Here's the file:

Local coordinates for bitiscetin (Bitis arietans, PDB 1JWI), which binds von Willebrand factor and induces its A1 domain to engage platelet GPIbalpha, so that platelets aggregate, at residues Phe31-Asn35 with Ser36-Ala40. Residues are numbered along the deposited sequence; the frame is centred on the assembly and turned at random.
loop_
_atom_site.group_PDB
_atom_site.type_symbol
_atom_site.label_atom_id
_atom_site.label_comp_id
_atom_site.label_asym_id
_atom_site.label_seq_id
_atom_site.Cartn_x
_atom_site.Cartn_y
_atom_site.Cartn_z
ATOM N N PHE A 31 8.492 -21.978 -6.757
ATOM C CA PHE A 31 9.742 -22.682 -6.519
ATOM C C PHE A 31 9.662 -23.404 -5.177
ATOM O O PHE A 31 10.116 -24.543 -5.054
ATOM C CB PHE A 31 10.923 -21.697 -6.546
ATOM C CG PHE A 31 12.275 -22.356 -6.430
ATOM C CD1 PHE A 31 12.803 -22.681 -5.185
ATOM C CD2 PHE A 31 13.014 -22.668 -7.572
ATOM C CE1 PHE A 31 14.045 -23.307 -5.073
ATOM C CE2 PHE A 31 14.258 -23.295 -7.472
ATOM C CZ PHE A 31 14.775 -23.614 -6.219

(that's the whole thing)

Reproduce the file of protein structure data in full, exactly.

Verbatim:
Local coordinates for bitiscetin (Bitis arietans, PDB 1JWI), which binds von Willebrand factor and induces its A1 domain to engage platelet GPIbalpha, so that platelets aggregate, at residues Phe31-Asn35 with Ser36-Ala40. Residues are numbered along the deposited sequence; the frame is centred on the assembly and turned at random.
loop_
_atom_site.group_PDB
_atom_site.type_symbol
_atom_site.label_atom_id
_atom_site.label_comp_id
_atom_site.label_asym_id
_atom_site.label_seq_id
_atom_site.Cartn_x
_atom_site.Cartn_y
_atom_site.Cartn_z
ATOM N N PHE A 31 8.492 -21.978 -6.757
ATOM C CA PHE A 31 9.742 -22.682 -6.519
ATOM C C PHE A 31 9.662 -23.404 -5.177
ATOM O O PHE A 31 10.116 -24.543 -5.054
ATOM C CB PHE A 31 10.923 -21.697 -6.546
ATOM C CG PHE A 31 12.275 -22.356 -6.430
ATOM C CD1 PHE A 31 12.803 -22.681 -5.185
ATOM C CD2 PHE A 31 13.014 -22.668 -7.572
ATOM C CE1 PHE A 31 14.045 -23.307 -5.073
ATOM C CE2 PHE A 31 14.258 -23.295 -7.472
ATOM C CZ PHE A 31 14.775 -23.614 -6.219